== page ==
'Blacklist' fear remains despite EPSRC's moves

May 14, 2009

Plans to bar researchers who make a number of unsuccessful bids from applying for further research council grants have been watered down after an outcry in the pages of Times Higher Education.

More than 100 chemistry academics wrote to Times Higher Education in March to protest against "draconian" new rules being introduced by the Engineering and Physical Sciences Research Council that would "blacklist" applicants who had applied unsuccessfully several times.

The policy, which would have come into force at the beginning of June, would have seen academics banned from applying for EPSRC research grants for 12 months if three or more of their proposals ranked in the bottom half of the council's funding prioritisation list in the previous two years and their overall success rate had been less than 25 per cent.

However, the council has announced amendments "to address concerns raised by the community".

Excluded researchers will now be permitted to submit a single application during the 12-month period, and the new rules will not now kick in until April 2010 to give researchers more time to "adjust" their submission behaviour.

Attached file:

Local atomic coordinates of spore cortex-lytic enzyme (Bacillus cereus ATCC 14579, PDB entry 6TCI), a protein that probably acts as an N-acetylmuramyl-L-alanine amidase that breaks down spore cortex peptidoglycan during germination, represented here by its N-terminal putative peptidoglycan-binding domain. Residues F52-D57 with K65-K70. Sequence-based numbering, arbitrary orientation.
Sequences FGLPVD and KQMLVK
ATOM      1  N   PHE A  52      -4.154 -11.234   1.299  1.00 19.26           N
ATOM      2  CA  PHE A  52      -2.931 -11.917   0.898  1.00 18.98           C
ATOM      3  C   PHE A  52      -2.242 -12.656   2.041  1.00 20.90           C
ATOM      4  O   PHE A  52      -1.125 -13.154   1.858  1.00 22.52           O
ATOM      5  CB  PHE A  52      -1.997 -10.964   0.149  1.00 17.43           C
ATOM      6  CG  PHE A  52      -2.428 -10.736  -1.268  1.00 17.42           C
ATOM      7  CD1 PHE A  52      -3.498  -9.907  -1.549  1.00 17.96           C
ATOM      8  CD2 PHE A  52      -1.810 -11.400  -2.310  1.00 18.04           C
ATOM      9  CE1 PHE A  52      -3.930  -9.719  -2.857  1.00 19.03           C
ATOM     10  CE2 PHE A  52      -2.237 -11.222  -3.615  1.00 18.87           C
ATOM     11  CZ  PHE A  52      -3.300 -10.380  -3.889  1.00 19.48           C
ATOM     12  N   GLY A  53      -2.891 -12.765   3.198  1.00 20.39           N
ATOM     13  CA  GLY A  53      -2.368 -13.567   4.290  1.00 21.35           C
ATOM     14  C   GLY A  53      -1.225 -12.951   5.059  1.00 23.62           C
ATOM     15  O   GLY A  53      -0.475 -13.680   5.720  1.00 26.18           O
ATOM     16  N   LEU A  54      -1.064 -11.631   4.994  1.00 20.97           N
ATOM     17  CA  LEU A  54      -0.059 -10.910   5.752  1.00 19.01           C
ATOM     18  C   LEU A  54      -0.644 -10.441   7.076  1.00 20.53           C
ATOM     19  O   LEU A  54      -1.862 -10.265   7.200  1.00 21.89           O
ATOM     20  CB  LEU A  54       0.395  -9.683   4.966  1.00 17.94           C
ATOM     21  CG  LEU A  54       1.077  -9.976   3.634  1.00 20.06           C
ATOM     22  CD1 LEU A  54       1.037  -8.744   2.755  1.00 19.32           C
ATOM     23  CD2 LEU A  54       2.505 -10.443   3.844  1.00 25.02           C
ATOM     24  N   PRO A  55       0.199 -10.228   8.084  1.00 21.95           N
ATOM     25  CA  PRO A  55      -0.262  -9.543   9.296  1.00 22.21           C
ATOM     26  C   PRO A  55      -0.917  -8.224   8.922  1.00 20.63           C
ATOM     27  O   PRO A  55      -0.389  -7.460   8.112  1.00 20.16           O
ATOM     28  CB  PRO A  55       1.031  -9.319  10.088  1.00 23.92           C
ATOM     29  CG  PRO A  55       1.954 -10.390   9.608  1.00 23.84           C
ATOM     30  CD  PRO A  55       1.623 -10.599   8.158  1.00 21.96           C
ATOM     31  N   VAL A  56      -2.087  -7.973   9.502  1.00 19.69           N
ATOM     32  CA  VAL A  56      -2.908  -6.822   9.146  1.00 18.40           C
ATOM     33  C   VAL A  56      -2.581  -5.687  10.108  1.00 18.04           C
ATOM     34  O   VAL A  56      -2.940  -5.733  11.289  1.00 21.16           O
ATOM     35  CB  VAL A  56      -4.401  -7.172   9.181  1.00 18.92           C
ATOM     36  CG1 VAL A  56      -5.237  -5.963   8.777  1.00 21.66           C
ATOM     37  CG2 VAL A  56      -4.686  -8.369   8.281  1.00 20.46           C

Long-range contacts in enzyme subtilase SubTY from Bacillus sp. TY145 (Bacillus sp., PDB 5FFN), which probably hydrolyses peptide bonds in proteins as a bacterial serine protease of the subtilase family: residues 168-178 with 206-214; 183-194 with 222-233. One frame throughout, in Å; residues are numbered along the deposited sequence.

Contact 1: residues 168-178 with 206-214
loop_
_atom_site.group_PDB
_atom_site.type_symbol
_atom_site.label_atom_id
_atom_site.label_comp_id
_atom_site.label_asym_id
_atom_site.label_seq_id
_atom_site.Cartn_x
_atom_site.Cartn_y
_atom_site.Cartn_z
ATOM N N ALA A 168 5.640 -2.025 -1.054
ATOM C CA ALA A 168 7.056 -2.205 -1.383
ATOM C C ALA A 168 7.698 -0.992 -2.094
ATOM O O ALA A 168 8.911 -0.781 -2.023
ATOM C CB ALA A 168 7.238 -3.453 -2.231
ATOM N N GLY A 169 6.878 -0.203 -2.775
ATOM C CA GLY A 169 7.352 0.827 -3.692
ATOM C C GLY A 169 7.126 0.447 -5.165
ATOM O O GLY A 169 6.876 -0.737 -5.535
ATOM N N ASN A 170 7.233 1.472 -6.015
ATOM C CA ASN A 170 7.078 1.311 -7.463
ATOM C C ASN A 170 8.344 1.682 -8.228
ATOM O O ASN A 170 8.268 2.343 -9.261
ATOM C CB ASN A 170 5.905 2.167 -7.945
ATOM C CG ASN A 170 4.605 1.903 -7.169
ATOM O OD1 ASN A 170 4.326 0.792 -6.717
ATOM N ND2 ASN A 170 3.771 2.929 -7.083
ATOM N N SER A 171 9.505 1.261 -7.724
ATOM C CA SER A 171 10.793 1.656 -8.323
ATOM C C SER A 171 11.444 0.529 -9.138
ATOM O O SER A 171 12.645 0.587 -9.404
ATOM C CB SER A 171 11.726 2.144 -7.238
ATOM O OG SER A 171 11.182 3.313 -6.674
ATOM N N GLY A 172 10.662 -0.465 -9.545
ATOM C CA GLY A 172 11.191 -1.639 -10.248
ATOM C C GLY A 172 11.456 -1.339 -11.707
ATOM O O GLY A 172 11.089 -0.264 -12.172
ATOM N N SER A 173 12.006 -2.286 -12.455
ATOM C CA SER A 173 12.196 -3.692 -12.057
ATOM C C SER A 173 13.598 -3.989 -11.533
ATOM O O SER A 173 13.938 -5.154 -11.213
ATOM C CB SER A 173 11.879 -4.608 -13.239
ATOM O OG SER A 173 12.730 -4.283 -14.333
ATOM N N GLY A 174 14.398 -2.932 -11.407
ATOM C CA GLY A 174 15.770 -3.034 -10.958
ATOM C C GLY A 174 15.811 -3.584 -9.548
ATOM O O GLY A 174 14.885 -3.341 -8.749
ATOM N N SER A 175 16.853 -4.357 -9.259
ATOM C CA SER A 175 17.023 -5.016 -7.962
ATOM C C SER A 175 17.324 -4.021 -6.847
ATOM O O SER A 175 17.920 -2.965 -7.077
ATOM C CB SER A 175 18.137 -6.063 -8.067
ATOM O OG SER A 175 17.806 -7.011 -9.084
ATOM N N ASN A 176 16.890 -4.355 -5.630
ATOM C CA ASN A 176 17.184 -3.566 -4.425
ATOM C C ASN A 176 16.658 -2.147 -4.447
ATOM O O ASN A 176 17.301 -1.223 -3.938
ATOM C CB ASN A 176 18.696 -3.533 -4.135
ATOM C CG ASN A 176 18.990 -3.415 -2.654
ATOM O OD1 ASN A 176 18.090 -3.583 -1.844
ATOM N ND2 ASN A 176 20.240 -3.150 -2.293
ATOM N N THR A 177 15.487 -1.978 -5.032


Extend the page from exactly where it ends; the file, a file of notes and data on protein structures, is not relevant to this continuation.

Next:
Despite the changes, researchers protest that they will still in effect be "blacklisted".

Universities will be told about anyone who falls foul of the policy or who is one proposal away from doing so, and the EPSRC will ask institutions to review these researchers' submission strategies.

Phil Page, professor of organic chemistry at the University of East Anglia, who wrote and drummed up support for the letter of protest, said that although the EPSRC had taken "some notice" of the community it served, the amendments did not go far enough.

"I should have liked to see the blacklisting abandoned altogether," he said, adding that academics who produced fundable proposals would still face exclusion.

In a statement, the EPSRC said: "We've listened carefully and responded with sensible adjustments to help those affected."


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